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Diary of Catherine Ann Devereux Edmondston, February 18th, 1861


Diary of Catherine Ann Devereux Edmondston, February 18th, 1861


Catherine Ann Devereux Edmondston (pictured) recorded in her diary her various emotional, social, and personal experiences, throughout the Civil War, that ultimately exposed the dominant attitude and perspective of a southern woman. Her diction, rhetoric, and elocution, throughout her diary, implies the fundamental values and expectations of the ideal Southern woman during the course of the Civil War. She maintained praise for the Southern cause and expressed her manner of opinion about such topics as the election of Abraham Lincoln, the secession of South Carolina, the battle at Fort Sumter and those “Yankees” up North. Catherine maintains her dairy well after the Civil War had ended, which provides an insight to the reconstruction efforts and the bitter frustrations that plagued the South. This specific diary expresses Catherines' distaste for the ideological divisions in her family between her and her father, Thomas Devereux, on the eve of the Civil War.


Catherine Ann Devereux Edmondston


Catherine Ann Devereux Edmondston, Journal of a Secesh Lady: The Diary of Catherine Ann Devereux Edmondston, 1860-1866 (Raleigh NC: North Carolina Division of Archives and History, 1979), 37-38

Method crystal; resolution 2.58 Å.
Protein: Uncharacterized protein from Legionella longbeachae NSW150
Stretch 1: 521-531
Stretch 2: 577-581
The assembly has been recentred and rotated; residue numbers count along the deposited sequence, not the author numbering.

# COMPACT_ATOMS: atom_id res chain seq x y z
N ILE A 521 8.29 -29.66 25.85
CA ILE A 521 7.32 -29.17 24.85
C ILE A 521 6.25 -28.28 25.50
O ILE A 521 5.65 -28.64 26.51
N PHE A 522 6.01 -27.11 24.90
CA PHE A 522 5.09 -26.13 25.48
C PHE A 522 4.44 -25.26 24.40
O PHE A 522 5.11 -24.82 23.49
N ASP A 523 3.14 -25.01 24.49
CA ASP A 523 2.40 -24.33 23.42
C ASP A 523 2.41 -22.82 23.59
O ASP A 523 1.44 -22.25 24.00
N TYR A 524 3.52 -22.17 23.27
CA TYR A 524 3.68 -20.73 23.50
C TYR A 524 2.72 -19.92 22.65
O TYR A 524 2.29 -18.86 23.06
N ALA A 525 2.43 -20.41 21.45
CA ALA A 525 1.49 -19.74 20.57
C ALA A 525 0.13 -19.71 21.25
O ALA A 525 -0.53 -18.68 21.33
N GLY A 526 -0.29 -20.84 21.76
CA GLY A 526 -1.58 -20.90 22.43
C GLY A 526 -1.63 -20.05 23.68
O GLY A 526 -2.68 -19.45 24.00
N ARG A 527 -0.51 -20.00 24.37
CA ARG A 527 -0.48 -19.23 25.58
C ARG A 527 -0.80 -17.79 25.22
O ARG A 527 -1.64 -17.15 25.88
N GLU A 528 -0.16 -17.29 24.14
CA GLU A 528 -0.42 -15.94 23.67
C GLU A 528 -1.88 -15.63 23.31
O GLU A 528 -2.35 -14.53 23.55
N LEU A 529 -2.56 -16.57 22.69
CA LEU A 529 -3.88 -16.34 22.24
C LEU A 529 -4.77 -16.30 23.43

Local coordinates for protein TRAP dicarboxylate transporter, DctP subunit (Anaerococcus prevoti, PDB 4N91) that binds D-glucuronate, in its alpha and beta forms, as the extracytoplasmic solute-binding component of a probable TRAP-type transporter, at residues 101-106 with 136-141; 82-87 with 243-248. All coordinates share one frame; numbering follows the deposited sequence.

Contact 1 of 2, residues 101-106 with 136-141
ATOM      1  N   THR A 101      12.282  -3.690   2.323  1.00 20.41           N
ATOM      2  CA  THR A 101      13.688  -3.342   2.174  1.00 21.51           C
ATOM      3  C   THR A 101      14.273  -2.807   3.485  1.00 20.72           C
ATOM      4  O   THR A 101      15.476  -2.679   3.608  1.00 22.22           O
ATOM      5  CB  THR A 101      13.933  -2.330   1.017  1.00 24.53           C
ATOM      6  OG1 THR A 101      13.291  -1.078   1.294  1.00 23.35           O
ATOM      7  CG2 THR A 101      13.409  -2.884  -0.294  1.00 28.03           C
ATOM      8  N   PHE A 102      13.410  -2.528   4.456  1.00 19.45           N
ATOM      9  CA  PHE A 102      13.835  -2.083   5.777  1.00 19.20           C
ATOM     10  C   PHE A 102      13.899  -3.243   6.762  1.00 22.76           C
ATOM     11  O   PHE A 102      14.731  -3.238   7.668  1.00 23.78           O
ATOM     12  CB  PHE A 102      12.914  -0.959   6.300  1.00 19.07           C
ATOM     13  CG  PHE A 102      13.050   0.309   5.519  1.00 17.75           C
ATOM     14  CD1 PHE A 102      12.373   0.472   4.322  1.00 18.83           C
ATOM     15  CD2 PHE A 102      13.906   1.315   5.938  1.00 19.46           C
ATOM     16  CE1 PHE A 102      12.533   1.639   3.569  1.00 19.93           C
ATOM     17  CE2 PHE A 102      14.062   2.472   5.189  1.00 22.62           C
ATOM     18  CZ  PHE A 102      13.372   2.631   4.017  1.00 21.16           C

Halifax County, North Carolina

Original Format



It gets almost painful to go to Father’s we differ so widely. He it is true says nothing personal or unhandsome, but he censures so sweepingly every thing that SC does. Mama & Susan do go on so about the “Flag. Who cares for the old striped rag now that the principle it represented is gone? Its it but an emblem of a past glory. How can it be upheld when the spirit-nay even the body-that gave it value is lost?

That hateful National Intelligencer is a fruitful bone of contention between us. A vile unjust sheet, it has the effrontery too to pretend to impartiality and under that flimsy mask stabs the South, decries her conduct, ridicules her position, digs out every improbable slander it can hunt up from the obscurity into which good taste, to say nothing of justice, would consign it, blazon’s it to the world with a manifest gout & says " See how just I am; even the faults of my own side I will not stoop to conceal, painful as it is to me to admit them!" My beleive is that it is much a Northern-Abolition anti Southern sheet as the Tribune only in a more Machiavelli like manner. Impartial indeed! & yet at Father’s it is a text book, a political Koran, which can say no wrong, “ so gentlemanly”! “so dignified”! ”no personalities here”! “Old Federalist”! Had I patience to study its editorials perhaps I might find out what are : the principles which placed the house of Brunswick on the throne” but I have not.


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Catherine Ann Devereux Edmondston, Diary of Catherine Ann Devereux Edmondston, February 18th, 1861, Civil War Era NC, accessed February 22, 2024,